The boundary between Babylon and bohemian heaven ( Round 1 : Page 9 )

August 3rd, 2007

Well, it’s not a disaster. Obviously the Order, enhanced by my large “offering,” moved to more spacious and luxurious quarters. Maybe Melvin knows where they moved. I knock.

There is no answer, and I am about to turn away, go back down to the Row and find a glass bottle to break, when I hear the faint rustlings of a magazine and zipper being closed. The door opens to reveal the sweaty beady face of a small, older man with ridiculously anachronistic spectacles and thin white hair. His white clerk’s shirt has a pocketful of pens, complete with plastic inkguard, and a shirttail is hanging loose from his trousers.

“Come in, come in,” he implores with an intensity that makes me reconsider being on the same side of the door as him, but I can take the little pervert, if it comes to that; I probably outweigh him. Besides, he looks
pathetically harmless.

“Well,” he says, “I have to say, you don’t look like a very good bet to me. What are you, twenty? But maybe you know something I don’t know.”

I know a whole world of things you don’t, I think; but ask, reasonably, since I haven’t got the most fucked-up idea what he means: “What the hell are you talking about?”

“Well, family history of premature demise. Deadly genetic diseases that turn up early in life that you currently don’t show signs of. Someone out to kill you. I’ll take out two policies on you if you can show proof that you’re the target of a mob hit.”

“Well, I just escaped from a mental hospital, and I have a lot of thoughts about suicide,” I offer. “My, uh, friend killed herself.” No need for this creep to know I’m a lesbian. It might turn him on.

He shakes his head. “Suicide’s no good; everybody knows they don’t pay on that. But perhaps you could make it look like an accident? Some policies pay double for an accident.”

“Say, how did you get a lease here, anyway, selling insurance? I thought you had to be non-prof.”

He chuckles. “I am non-profit. Haven’t made a dime yet. Anyway, I don’t sell insurance; I buy it. I take out policies on my clients, and they take out policies on me, and whoever doesn’t die first wins.” He winks. “I come from a long line of old people. No heart disease, cancer, diabetes, nothing. I can retire by the time I’m fifty, for sure, as soon as I can cash in someone’s policy. I plan to live at least until I’m ninety.”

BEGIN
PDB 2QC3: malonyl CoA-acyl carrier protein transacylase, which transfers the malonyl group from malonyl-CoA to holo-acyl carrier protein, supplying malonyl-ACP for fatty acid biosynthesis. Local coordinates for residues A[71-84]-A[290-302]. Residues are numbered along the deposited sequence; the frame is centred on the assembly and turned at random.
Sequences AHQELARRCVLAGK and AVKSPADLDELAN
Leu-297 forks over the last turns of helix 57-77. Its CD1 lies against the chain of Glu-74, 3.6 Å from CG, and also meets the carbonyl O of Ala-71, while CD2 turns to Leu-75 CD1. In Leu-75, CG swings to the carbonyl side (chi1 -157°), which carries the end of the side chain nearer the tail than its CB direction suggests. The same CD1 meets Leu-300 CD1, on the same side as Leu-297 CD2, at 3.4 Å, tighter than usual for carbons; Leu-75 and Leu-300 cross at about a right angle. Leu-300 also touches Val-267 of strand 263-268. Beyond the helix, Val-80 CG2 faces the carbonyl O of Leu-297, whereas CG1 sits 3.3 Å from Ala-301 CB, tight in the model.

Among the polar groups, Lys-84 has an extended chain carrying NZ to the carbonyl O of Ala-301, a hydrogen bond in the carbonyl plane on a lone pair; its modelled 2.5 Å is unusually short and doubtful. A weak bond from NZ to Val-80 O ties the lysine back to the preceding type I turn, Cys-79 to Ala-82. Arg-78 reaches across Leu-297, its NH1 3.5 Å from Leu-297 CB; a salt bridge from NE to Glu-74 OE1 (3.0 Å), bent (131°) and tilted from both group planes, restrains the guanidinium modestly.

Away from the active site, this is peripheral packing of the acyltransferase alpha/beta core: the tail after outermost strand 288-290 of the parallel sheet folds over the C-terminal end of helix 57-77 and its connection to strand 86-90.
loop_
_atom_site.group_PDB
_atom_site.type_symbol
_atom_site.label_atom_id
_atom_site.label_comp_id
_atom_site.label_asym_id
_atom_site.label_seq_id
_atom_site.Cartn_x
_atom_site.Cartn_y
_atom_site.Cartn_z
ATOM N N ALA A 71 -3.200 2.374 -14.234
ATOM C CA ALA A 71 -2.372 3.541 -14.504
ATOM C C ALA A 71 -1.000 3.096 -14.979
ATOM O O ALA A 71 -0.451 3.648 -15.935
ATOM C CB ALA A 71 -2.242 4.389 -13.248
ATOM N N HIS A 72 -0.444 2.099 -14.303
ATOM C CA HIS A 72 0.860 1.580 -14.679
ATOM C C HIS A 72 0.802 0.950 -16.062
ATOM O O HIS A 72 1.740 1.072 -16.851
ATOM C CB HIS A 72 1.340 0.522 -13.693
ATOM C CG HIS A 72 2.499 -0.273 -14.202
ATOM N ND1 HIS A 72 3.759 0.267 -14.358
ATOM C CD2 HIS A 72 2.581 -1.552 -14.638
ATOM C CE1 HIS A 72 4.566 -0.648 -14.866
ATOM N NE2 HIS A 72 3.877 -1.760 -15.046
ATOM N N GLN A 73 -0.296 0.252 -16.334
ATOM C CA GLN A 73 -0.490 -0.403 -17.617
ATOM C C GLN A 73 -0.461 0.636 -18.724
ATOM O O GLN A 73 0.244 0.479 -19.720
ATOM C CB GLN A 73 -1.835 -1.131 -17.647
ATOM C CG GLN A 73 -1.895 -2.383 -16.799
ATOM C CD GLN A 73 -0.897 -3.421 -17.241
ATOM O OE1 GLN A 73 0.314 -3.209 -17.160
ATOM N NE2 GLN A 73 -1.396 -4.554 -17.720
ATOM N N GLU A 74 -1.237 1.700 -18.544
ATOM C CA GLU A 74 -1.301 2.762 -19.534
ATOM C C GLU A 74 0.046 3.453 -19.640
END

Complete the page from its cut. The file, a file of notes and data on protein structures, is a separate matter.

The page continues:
“You’d better get on it, then,” I say irrelevantly. “Not much time.” This is probably insensitive, but I’m surprised to hear him talk about his fiftieth birthday as if it lay in the future. He looks at least sixty.

“What do you mean? I’ve plenty of time. I’m only thirty-seven.”

Something else bothers me. “Isn’t it dangerous, letting random strangers take out life insurance on you? Aren’t you afraid something might, ah, happen to you?”

He looks thoughtful. “I’d never considered that. I suppose it would be a problem, if I had any clients.”

“Look,” I say, getting to the point, exasperated by this ludicrous exchange, “I’m not here to buy insurance, or have you buy some, or whatever the hell you do. I came looking for the prior occupants of this suite. The Institute for Genetic Notification.”

Melvin draws a blank. How am I going to find a secret society without giving up the secret? But maybe they’ve gone public by now. I try again. “The Order of the Wheel.”

He brightens. “Oh, yes. Some sort of hoax, wasn’t it? I recall a scandal, fifteen years back or so. Promising people they could help them carry their memories into the next incarnation, or some such swill for the gullible. What are you, doing some kind of research paper on metaphysical fraud?”

I glare at him. “I’m a member,” I say tersely. “I’ve recovered my memories.”

Melvin mulls on this paradox for a moment. “Well, Carmen Reece was involved in that, but I don’t know if she’ll talk to you about it. The whole thing is a bit of a sore spot with her. She testified against the others at the trial.”

I grab Melvin by the knot of his tie and bring his pallid, wrinkled face close to my own in a gesture no one but a dom-and-sub freak would mistake for amorousness. His sallow eyes bug with fear.

“Where is she?” I growl, practically asphyxiating him before remembering that the poor old twerp is trying to be helpful. I let him go and take a deep breath.

He steps back, pulling his shirt straight and adjusting his tie, eying me nervously as if I’m a rabid dog.

Mental hospital, I’d said. Escaped, I’d said. I can read his mind.

Maybe the insurance business is too dangerous after all. Deciding that telling me is the surest way to be rid of me, he stammers, “She’s the editor of the Snake-Oil Chronicle. They have offices down at the other end of the Row, on Objective Blvd. She’s not very popular with the most of the locals; they’ve done a series of exposes on nearly all the groups here, at one time or another. Even ran a piece on me, which is one of the reasons I don’t have any clients. You’re going to blow her head wide open.”

When Melvin says this, it doesn’t even sound like attempted slang. It sounds like a suggestion to be taken literally.

Apparently he’s not a fan either.

I take the address and realize Carmen’s new racket is directly across from Cafe Ennui, the last commercial enterprise before the realm of Crazy Bear and his nutty non-profits begins. A border, of sorts. The boundary between Babylon and bohemian heaven. Right back to where I started.

I storm back down Religion Row, building a nice head of steam and bile for Carmen Reece. Boy, has that bitch got some explaining to do!

* * * * * * *

~ )))0((( ~

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